When the court that renders a judgment had no jurisdiction of the parties or property, no jurisdiction of the subject matter, no jurisdiction to enter the particular judgment, or no capacity to act, the judgment is void. See Browning v. Prostok, 165 S.W.3d 336, 346 (Tex.2005). A void judgment is an absolute nullity and has no legal force or effect. Peacock v. Wave Tec Pools, Inc., 107 S.W.3d 631, 636 (Tex.App.-Waco 2003, no pet.). Thus, it follows that where a trial court fails to enter a judgment conforming to the commissioners' award in a condemnation proceeding, that judgment is void. See Pearson, 315 S.W.2d at 939; see also Tex. Dep't of Transp. v. T. Brown Constructors, Inc., 947 S.W.2d 655, 659-60 (Tex.App.-Austin 1997, pet denied) (holding judgment void where a trial court entered a judgment different from an award of an administrative panel).
James cites Rose v. State, 497 S.W.2d 444 (Tex.1973), as an instance in which the Texas Supreme Court allowed a trial court to grant relief beyond that granted by the commissioners' award. Thus, James argues, the question is not one of jurisdiction.
Rose was a bill of review proceeding in which the trial court reformed its judgment to reflect that two tracts were to be condemned by the condemnor rather than the one tract set forth in the commissioners' written award. See id. at 445. The record in Rose indicated that the commissioners had knowledge that two tracts were at issue in the proceeding before them. Id. at 447. Therefore, in making their award, the commissioners believed they were awarding damages for two tracts rather than one tract, but inadvertently failed to reflect that belief in their award. Id. The trial court in Rose had this evidence before it when it reformed its judgment. Id. at 447-48. Therefore, the supreme court determined that the trial court, in reforming its judgment, was acting in accord with what the record demonstrated to be the collective intent of the commissioners when they made their award. See id. at 447.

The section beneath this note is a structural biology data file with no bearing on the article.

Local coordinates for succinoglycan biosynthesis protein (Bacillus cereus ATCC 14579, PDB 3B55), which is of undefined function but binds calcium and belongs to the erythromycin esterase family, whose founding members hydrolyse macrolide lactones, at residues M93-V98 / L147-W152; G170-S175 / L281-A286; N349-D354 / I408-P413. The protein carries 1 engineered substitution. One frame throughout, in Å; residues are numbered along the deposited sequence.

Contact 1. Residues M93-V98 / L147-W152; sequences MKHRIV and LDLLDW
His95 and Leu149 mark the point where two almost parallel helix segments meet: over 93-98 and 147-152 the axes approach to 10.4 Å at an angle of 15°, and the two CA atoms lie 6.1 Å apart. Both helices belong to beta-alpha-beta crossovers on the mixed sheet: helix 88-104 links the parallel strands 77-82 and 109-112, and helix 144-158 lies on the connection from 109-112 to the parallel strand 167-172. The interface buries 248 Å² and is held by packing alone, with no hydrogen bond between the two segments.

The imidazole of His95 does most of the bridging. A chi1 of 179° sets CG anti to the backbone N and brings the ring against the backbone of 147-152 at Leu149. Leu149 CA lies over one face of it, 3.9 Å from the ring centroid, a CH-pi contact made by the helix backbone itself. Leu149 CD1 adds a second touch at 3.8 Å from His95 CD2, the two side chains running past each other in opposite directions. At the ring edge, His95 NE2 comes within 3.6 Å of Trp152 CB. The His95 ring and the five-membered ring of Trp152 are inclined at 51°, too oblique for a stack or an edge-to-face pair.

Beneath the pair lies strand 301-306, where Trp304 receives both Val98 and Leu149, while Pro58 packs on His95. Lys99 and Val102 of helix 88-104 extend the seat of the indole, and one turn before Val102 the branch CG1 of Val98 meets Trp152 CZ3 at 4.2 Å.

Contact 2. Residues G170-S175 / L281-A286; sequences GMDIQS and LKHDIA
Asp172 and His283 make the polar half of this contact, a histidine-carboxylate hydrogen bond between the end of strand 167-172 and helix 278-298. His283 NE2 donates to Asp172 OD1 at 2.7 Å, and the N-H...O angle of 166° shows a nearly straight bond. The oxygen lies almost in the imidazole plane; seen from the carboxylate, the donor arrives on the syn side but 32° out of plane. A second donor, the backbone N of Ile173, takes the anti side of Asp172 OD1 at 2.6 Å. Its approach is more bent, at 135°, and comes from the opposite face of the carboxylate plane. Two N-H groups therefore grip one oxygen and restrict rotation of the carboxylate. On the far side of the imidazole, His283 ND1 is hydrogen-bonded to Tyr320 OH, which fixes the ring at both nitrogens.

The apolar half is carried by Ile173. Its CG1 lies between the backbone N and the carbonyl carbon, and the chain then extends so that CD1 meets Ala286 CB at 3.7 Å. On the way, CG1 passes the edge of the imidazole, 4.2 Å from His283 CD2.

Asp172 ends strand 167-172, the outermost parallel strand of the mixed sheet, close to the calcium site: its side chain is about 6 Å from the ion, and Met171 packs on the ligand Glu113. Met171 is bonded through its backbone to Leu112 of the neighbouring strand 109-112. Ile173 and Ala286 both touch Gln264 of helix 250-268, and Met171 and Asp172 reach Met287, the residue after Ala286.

In the instant case, the commissioners' award did not include an abandonment clause, an indemnity clause, or a provision that Energy Transfer would be perpetually liable for restoration of the property. Furthermore, the record does not reflect that the commissioners intended that any such provisions be included in their award. Consequently, we conclude that the facts in Rose are distinguishable from the facts of the case at hand.
Here, the trial court only had jurisdiction to adopt the commissioners' award. As such, the trial court exceeded its jurisdiction when it entered a judgment containing additional provisions 4 not contained in the commissioners' written award. Therefore, since the trial court had no jurisdiction to enter the judgment at issue, the judgment is void. See Browning, 165 S.W.3d at 346.
Having determined that the trial court was without jurisdiction to enter the Final Judgment and Decree of Condemnation of March 24, 2006, we conditionally grant mandamus relief. We trust the trial court will promptly vacate its Final Judgment and Decree of Condemnation of March 24, 2006, and enter a judgment adopting the Award of Special Commissioners entered February 17, 2006. The writ will issue only if the trial court fails to comply with this court's opinion and order within ten (10) days. The trial court shall furnish this court, within the time of compliance with this court's opinion and order, a certified copy of the judgment evidencing of such compliance. Our stay of July 5, 2007, is lifted.
Writ conditionally granted.
1. The real party in interest is William Barry James, individually and as trustee of the James Trust. The respondent is the Honorable Deborah Oakes Evans sitting in the 3rd Judicial District Court of Anderson County, Texas.
2. Specifically, the judgment contained an abandonment clause and an indemnity clause. It further assessed perpetual liability against Energy Transfer for restoration of the property.
3. Only when objections are timely filed is the special commissioners' award vacated and the administrative proceeding converted into a civil case in the trial court. See Amason, 682 S.W.2d at 242; In re State, 65 S.W.3d at 386.
4. See n. 2.
JAMES T. WORTHEN, Chief Justice.